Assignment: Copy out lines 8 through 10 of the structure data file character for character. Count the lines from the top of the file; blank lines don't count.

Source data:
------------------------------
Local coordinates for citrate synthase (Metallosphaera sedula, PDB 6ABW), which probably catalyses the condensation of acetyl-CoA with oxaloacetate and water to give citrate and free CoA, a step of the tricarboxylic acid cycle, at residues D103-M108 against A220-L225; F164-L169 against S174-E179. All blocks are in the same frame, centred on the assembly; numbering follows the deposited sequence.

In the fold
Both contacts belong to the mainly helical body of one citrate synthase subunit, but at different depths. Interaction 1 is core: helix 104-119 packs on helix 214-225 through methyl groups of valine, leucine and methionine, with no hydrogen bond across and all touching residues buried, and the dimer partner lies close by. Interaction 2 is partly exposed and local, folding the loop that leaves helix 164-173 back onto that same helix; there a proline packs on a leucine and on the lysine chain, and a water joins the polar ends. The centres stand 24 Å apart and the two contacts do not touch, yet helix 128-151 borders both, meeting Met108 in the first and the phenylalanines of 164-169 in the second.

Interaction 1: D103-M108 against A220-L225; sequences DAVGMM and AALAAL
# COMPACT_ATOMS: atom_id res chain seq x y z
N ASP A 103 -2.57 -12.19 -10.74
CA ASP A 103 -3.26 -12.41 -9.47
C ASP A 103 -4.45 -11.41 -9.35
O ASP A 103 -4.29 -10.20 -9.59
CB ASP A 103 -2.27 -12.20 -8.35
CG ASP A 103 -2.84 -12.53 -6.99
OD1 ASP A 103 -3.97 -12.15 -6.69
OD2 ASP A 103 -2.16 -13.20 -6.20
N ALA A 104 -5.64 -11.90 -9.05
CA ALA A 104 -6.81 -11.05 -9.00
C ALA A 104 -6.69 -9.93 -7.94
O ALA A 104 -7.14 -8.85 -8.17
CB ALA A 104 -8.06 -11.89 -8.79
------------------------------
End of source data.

C ASP A 103 -4.45 -11.41 -9.35
O ASP A 103 -4.29 -10.20 -9.59
CB ASP A 103 -2.27 -12.20 -8.35